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Need for better and faster strength analysis of structures.

FEM Data Streamliner: “Engineers need to be more involved in the development of software.”

Over two thirds (70%) of people working in the field of structural engineering in The Netherlands say that the quality of strength analysis of structures needs improvement. A group almost as large (69%) wants the analysis to go faster. These results are some of the highlights of a study organized by FEM Data Streamliner. 36 leading analysts, calculators, constructors and managers in the field of structural engineering have been interviewed.

The study proves that experts in the industry are asking for improvement. “I am not surprised by these findings, because, being a former calculator, I have experienced these problems myself”, Edgar Peetam, FEM specialist and developer of FEM Data Streamliner, comments. “It is the reason why I started developing FEM Data Streamliner.”

Circle diagram showing the  outcome of the survey

Worrying

Another result of the study is the fact that 43% of Dutch structural engineers spend more than 20% of their time on reporting. Peetam: “This number is quite worrying. It´s not a good situation for both the engineers themselves as well as their management. You want engineers to focus on engineering. That is what they like to do and what they’re good at. And let’s be honest: they are too expensive for doing reporting and administration.”

Managers don’t have a clear view on the post processing part of a project. They don’t always know how much time it takes. And because most managers don ́t have a background in doing calculations they also don ́t always knowhow the calculation process can be optimized.”

Certification standards

Peetam continues: “There is nothing wrong with engineers writing reports. But there are a lot of repeating tasks that don’t necessarily have to be done by engineers. For example creating result plots or copying load matrices into a software model.”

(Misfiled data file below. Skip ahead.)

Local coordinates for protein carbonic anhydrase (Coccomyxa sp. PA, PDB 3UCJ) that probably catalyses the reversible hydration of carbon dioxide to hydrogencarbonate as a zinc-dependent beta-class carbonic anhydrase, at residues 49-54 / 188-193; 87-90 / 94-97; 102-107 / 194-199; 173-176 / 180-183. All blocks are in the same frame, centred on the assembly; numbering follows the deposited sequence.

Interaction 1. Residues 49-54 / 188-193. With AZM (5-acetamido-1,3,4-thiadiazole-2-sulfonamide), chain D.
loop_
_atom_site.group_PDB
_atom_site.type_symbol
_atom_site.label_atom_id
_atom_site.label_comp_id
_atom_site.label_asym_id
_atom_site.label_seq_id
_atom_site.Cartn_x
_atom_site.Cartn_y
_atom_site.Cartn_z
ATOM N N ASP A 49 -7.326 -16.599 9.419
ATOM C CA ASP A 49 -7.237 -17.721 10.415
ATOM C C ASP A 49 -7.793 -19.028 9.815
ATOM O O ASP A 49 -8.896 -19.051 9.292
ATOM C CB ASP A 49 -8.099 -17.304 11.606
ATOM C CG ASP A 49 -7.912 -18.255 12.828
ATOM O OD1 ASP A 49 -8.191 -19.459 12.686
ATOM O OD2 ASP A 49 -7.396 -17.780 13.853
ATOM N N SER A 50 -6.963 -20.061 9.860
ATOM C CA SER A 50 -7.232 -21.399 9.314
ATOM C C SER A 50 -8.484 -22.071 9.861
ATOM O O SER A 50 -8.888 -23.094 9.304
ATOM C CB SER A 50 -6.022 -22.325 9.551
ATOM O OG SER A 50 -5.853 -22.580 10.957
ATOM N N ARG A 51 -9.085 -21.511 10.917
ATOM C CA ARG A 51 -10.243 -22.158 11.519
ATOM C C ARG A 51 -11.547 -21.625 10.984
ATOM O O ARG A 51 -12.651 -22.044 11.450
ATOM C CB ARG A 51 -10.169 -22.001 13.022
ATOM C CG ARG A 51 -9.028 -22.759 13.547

Strength evaluations of frame and plate structures are usually made with a combination of software tools and calculations by hand. Most software only checks structures with the Von Mises criterion, using the Finite Element Method (FEM). Newly developed software also contains the strength requirements as laid down in standards provided by major certification authorities, like DNV and ABS, and other standards such as ISO, Eurocode , API and AISC.

FEM Data Streamliner has developed software that is an add-on to existing FEM software. It provides tools for hand calculations and can be used as an aid for pre- and post-processing FEM-models. Its basis goal is to check if structures comply with the required codes and standards of today. “Because it is an add-on, one of the advantages is that engineers don’t have to get used to new software”, Peetam points out.

Construction and IT

FEM Data Streamliner is developed by engineers working in the field of offshore, marine and heavy mechanical industry, together with IT-specialists. Peetam: “It is important to connect the world of construction with the world of IT. You can tell when software is developed by IT-people without field experience.”

FEM Data Streamliner is made with the sole purpose to improve the efficiency and the quality of the process. But it will never make the role of structural engineers less important. Peetam: “The work of structural engineers can never be replaced by software. Calculations by hand will always be needed. You will also need human expertise to check if the findings of a software model are correct. It is our mission to make structural engineers more important. That can only be achieved if we give them the opportunity to focus on the things they’re good at. With FEM Data Streamliner we want to add a tool to the toolbox of engineers and support them with their work.”

Better and more flexible

“With good software projects can be done faster, but also better”, Peetam states. “For example: too often Excel sheets are used. One wrong formula in a cell, and you’ll end up with errors in the results that are almost impossible to straighten out.”

FEM Data Streamliner is developed to be used in a SaaS-model (software as a service). Peetam: “Besides a very small monthly fee, users will only par per use. It is made for the engineer that wants to be flexible. You can buy a license if you want, but I believe that the pay-per-use-model better suits the modern engineer.”

SOFTWARE TESTERS

The start-up company FEM Data Steamliner is looking for people to test the software with the new implemented standards. "The more feedback we can get from end users, the better", Edgar Peetam explains. People that are interested can contact Edgar Peetam at edgarpeetam@femds.com

About the study

The study was organized by FEM Data Streamliner and executed by Nasano Management in May 2016. 36 experts in the field of structural engineering had an extensive interview in which they were asked about important subjects in their field. The questioned engineers work in offshore industry, marine industry, crane construction and heavy mechanics. 31% of the interviewees is an analyst or calculator. Others hold positions as team leader (28%), constructor (19%) and project leader (17%).

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